Car safety features
While government regulations ensure that vehicles in Canada have
basic safety features, Ms. McIntosh suggests that car-shopping drivers
also look for these safety features:
Anti-lock brakes. “When you’re in a panic
situation and hit your brakes hard, anti-lock brakes will pulsate the
brakes and allow you to steer while you’re braking,” she explains.
Electronic Stability Control (ESC). ESC is a
crash-avoidance system that works with your car’s anti-lock brakes.
“Basically, ESC realizes when you car is sliding — after hitting an ice
patch, for example — and brings your car back in line,” says Ms.
McIntosh. “It doesn’t perform miracles, but it does help you regain
control and avoid obstacles.”
Expert tip: “ESC will be mandatory starting with the 2012 model year,” she says. Transport Canada will require all passenger cars, multi-purpose vehicles, trucks and some buses that
are manufactured on or after September 1, 2011 to have an ESC system.
Active head restraints. To help reduce the risk of whiplash,
more and more cars are coming out with this feature for front-seat passengers.
After a rear-end collision, active head restraints sense that your body
is pushed forward and, before it snaps back, automatically close the gap
between your head and the headrest to reduce the force on your head, neck
Size and weight. “Generally, heavier cars will
provide a more protective field around you; however, smaller cars are
more maneuverable,” says Ms. McIntosh. “If you’re buying a larger,
heavier car only because it offers more protection, also consider
upgrading your driving skills.”
Make the most of safety ratings
“In Canada, we rely on two U.S. organizations to provide safety
ratings: the Insurance Institute for Highway Safety (IIHS) and the
National Highway Traffic Safety Administration (NHTSA),” explains our
expert. “Keep in mind that these ratings will not tell you how well a
vehicle will hold up in a crash; however, they will tell you how well
the vehicle will protect you in a crash.”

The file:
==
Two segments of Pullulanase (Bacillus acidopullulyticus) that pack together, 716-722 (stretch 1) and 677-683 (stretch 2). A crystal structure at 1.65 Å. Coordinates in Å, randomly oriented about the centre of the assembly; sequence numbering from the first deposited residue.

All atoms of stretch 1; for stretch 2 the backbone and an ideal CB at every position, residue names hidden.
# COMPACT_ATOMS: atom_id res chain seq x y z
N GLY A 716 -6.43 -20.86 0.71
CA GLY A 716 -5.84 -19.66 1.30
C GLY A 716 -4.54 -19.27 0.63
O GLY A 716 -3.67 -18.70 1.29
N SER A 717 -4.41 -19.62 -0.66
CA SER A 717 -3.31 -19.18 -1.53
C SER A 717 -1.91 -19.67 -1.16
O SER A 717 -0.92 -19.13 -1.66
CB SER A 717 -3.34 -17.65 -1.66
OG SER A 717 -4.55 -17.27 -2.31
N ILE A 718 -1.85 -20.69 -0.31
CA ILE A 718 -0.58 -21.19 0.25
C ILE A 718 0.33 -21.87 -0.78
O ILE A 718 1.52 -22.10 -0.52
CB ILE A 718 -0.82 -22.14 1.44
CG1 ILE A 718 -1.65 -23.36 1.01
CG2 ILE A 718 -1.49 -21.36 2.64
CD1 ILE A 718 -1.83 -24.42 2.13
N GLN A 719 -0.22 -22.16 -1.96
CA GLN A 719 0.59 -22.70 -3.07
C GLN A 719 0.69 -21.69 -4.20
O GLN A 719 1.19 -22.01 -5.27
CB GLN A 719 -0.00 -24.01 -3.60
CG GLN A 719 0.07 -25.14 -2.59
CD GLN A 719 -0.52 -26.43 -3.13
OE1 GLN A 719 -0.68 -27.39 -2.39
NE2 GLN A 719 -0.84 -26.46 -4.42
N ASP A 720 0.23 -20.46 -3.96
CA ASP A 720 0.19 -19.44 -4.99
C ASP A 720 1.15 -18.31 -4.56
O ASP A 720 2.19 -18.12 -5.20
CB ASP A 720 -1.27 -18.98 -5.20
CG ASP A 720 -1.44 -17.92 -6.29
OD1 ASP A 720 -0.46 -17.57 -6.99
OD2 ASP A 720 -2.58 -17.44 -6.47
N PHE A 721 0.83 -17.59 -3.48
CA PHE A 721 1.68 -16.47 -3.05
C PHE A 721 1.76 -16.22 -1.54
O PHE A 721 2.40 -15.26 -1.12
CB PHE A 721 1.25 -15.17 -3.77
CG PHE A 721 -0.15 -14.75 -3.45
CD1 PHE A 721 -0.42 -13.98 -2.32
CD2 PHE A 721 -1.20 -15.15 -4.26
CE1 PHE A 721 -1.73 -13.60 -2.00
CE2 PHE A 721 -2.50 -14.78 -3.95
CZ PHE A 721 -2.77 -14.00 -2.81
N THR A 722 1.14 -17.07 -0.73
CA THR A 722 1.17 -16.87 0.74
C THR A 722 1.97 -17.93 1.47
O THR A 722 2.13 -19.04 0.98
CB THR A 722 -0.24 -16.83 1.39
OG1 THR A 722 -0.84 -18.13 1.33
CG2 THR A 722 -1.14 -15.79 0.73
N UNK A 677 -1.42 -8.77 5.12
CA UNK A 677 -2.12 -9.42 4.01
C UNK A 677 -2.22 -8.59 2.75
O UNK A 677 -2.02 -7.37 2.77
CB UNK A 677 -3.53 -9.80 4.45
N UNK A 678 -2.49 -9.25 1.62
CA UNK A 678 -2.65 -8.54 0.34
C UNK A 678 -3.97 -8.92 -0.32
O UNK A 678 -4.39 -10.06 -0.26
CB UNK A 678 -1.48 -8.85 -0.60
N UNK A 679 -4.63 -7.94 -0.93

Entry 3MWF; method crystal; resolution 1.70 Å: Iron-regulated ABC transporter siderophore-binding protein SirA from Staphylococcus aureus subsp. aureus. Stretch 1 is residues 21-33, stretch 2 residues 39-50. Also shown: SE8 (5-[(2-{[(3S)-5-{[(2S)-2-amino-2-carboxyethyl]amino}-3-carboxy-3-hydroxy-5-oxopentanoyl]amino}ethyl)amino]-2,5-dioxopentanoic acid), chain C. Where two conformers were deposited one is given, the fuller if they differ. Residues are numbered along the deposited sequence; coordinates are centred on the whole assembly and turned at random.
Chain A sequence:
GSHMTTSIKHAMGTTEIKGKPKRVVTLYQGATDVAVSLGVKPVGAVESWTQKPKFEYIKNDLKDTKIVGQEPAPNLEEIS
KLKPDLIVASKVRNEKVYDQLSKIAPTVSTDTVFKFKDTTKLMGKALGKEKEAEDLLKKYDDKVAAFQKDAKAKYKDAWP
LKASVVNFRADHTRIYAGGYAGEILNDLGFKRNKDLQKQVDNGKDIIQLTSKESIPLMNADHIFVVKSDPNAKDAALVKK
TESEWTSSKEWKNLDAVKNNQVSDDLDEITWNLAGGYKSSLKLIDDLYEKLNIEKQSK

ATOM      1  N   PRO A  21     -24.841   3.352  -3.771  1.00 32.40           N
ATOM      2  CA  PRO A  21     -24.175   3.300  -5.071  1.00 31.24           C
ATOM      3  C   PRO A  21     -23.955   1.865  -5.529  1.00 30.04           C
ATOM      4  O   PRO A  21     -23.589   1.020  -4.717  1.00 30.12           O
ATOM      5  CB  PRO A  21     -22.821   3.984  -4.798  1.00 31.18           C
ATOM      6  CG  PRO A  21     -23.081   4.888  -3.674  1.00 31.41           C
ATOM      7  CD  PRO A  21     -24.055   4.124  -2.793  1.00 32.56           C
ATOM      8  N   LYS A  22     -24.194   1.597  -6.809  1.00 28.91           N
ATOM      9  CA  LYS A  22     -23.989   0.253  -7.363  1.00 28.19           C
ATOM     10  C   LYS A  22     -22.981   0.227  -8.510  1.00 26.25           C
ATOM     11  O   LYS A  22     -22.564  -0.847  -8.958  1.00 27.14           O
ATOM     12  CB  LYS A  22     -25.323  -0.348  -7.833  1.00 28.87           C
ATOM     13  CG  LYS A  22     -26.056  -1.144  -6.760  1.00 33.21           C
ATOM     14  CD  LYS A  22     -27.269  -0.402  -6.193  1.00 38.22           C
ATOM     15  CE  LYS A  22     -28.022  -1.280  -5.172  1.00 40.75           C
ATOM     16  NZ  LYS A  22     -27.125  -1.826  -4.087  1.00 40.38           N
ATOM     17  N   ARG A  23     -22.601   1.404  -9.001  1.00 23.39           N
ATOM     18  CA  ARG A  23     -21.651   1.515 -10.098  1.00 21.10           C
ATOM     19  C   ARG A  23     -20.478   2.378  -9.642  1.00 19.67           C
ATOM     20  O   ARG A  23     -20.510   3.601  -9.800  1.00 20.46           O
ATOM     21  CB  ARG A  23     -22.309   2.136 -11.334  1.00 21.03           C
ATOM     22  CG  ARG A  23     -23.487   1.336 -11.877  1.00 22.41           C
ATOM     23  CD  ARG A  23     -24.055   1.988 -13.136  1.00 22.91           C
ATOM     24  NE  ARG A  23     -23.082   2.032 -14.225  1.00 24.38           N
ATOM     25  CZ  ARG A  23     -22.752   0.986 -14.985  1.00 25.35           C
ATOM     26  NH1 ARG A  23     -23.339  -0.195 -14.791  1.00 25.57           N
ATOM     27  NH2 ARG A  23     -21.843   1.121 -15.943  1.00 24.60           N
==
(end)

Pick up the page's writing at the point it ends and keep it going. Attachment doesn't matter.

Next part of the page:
In some cases, the same model will receive two different ratings from
these organizations, so check them both and see the ranking of each
vehicle on your list.
Do your part for safety
“Manufacturers have done their part to provide safer vehicles, but
you have to do your part as well,” says Ms. McIntosh. “And that means
you must maintain your car, drive safely and wear your seatbelt.”
Here are her top tips that have nothing
to do with your car, and everything to do with you:
- Follow your owner’s manual. The advice the
manufacturer gives about your car will not only keep it on the road, it
will help keep you safe while you're on it.
- Check your tires. “These are the single most
important safety features of your car,” she explains. “Always buy the
best tires you can afford, including winter-specific ones, check the
tire pressure every month and ensure the tread hasn’t worn off.”
- Listen to your brakes. “While driving, turn off
your stereo, open your windows and listen to your car,” she advises.
“If you hear any squeaking or grinding, or if your brake pedal feels
different, take your car in and have your brakes checked. Brake pads are
usually the first things to wear out and they are relatively
inexpensive to replace.”
- Follow recall advice. “If you do hear about a
recall, think of it as a proactive piece of advice about a potential
problem. So follow the manufacturer’s instructions, get it checked and
have it repaired,” she says. “A recall doesn’t necessarily mean the car
is no longer road-worthy.”
- Get advanced training. “When we’re taught how
to drive, we’re actually learning how to pass the driving test and not
how to drive in the real world,” says Ms. McIntosh. “Check your local
driving schools to see if an advanced course or a course for adult
drivers is available. You’ll gain confidence and safety skills.”